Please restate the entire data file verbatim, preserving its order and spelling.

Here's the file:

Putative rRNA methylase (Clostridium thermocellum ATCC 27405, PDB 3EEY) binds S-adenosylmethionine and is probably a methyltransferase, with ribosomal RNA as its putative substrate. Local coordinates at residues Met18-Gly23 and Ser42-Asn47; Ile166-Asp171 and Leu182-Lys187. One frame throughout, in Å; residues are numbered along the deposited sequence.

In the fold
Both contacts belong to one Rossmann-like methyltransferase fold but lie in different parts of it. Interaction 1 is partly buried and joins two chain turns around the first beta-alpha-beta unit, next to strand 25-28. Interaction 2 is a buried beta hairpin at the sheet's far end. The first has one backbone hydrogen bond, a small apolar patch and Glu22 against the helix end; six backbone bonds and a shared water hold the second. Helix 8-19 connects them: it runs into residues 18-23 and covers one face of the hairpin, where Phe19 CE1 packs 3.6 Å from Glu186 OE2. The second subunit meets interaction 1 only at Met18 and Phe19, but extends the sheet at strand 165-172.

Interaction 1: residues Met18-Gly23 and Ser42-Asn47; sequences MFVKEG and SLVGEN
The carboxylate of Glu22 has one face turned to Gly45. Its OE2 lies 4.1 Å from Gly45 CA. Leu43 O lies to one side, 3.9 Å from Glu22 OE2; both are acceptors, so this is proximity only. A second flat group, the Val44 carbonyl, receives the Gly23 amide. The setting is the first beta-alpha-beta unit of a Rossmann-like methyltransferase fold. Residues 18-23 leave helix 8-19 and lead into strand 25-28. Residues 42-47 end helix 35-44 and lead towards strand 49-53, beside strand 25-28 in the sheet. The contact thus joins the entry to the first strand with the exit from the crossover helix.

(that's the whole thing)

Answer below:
Putative rRNA methylase (Clostridium thermocellum ATCC 27405, PDB 3EEY) binds S-adenosylmethionine and is probably a methyltransferase, with ribosomal RNA as its putative substrate. Local coordinates at residues Met18-Gly23 and Ser42-Asn47; Ile166-Asp171 and Leu182-Lys187. One frame throughout, in Å; residues are numbered along the deposited sequence.

In the fold
Both contacts belong to one Rossmann-like methyltransferase fold but lie in different parts of it. Interaction 1 is partly buried and joins two chain turns around the first beta-alpha-beta unit, next to strand 25-28. Interaction 2 is a buried beta hairpin at the sheet's far end. The first has one backbone hydrogen bond, a small apolar patch and Glu22 against the helix end; six backbone bonds and a shared water hold the second. Helix 8-19 connects them: it runs into residues 18-23 and covers one face of the hairpin, where Phe19 CE1 packs 3.6 Å from Glu186 OE2. The second subunit meets interaction 1 only at Met18 and Phe19, but extends the sheet at strand 165-172.

Interaction 1: residues Met18-Gly23 and Ser42-Asn47; sequences MFVKEG and SLVGEN
The carboxylate of Glu22 has one face turned to Gly45. Its OE2 lies 4.1 Å from Gly45 CA. Leu43 O lies to one side, 3.9 Å from Glu22 OE2; both are acceptors, so this is proximity only. A second flat group, the Val44 carbonyl, receives the Gly23 amide. The setting is the first beta-alpha-beta unit of a Rossmann-like methyltransferase fold. Residues 18-23 leave helix 8-19 and lead into strand 25-28. Residues 42-47 end helix 35-44 and lead towards strand 49-53, beside strand 25-28 in the sheet. The contact thus joins the entry to the first strand with the exit from the crossover helix.